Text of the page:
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Heber Curtis didn’t set out to become an astronomer. In fact, he wasn’t interested in astronomy at all. At the University of Michigan, he studied classical languages. And he taught Greek and Latin at both high school and college levels. Yet Curtis eventually became one of the leading astronomers of his time. And he took part in one of the most famous events in astronomy history: the Great Debate.
Curtis was born 150 years ago today, in Muskegon, Michigan. After his foray into classical languages, he switched to math and astronomy. And in 1902, he joined the staff of Lick Observatory, in California.
There, he took part in several expeditions to view solar eclipses. And for five years, he led the observatory’s station in Chile. Mostly, though, he studied “nebulae” — objects other than stars or planets.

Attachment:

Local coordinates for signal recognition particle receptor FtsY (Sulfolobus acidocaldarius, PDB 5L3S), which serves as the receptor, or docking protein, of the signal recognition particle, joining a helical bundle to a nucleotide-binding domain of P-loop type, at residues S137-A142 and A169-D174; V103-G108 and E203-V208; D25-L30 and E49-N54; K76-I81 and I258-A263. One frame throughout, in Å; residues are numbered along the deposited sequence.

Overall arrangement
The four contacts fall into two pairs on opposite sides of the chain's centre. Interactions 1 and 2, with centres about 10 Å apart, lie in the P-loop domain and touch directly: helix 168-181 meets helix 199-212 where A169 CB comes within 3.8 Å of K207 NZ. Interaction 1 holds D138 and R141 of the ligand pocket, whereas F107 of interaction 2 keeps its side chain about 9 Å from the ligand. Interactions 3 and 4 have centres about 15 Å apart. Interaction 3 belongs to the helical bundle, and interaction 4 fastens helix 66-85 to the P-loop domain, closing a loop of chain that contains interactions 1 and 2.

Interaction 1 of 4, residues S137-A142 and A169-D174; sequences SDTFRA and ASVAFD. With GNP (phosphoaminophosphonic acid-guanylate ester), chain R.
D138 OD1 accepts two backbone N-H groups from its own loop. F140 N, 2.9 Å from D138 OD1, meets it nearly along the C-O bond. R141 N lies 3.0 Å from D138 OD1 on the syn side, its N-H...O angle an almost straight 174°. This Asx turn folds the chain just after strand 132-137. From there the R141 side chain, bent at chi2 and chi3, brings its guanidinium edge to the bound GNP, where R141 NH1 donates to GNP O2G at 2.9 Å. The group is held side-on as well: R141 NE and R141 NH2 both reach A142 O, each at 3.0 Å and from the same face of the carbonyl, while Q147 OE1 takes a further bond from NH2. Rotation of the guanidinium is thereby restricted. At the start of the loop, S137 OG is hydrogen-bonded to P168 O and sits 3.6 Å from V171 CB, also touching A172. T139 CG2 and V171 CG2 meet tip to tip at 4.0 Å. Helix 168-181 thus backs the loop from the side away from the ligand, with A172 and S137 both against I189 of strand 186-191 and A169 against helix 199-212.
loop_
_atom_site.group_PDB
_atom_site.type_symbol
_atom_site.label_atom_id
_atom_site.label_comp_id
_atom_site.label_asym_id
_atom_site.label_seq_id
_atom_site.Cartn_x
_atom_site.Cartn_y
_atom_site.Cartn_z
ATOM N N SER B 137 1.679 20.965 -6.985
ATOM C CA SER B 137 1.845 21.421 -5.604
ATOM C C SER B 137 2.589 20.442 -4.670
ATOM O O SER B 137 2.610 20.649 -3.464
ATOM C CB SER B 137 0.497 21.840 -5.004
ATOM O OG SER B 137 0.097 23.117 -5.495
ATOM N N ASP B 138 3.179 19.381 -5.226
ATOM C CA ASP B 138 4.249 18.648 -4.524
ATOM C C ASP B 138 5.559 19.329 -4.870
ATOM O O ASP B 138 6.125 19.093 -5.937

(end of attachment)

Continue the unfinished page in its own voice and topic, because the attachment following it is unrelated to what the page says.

At the time, their nature was poorly understood. Some astronomers thought that all of them were motes of matter inside our own galaxy. That meant the Milky Way made up the entire universe. On the other hand, Curtis and others thought that some of the nebulae were separate galaxies of stars outside the Milky Way.
In 1920, Curtis and Harlow Shapley debated the subject in Washington, D.C. Most observers thought Shapley won. In the end, though, Curtis was proven right — greatly expanding the universe.
Curtis directed several observatories during the remainder of his career. He died in 1942 — an astronomer who knew his Latin.
Script by Damond Benningfield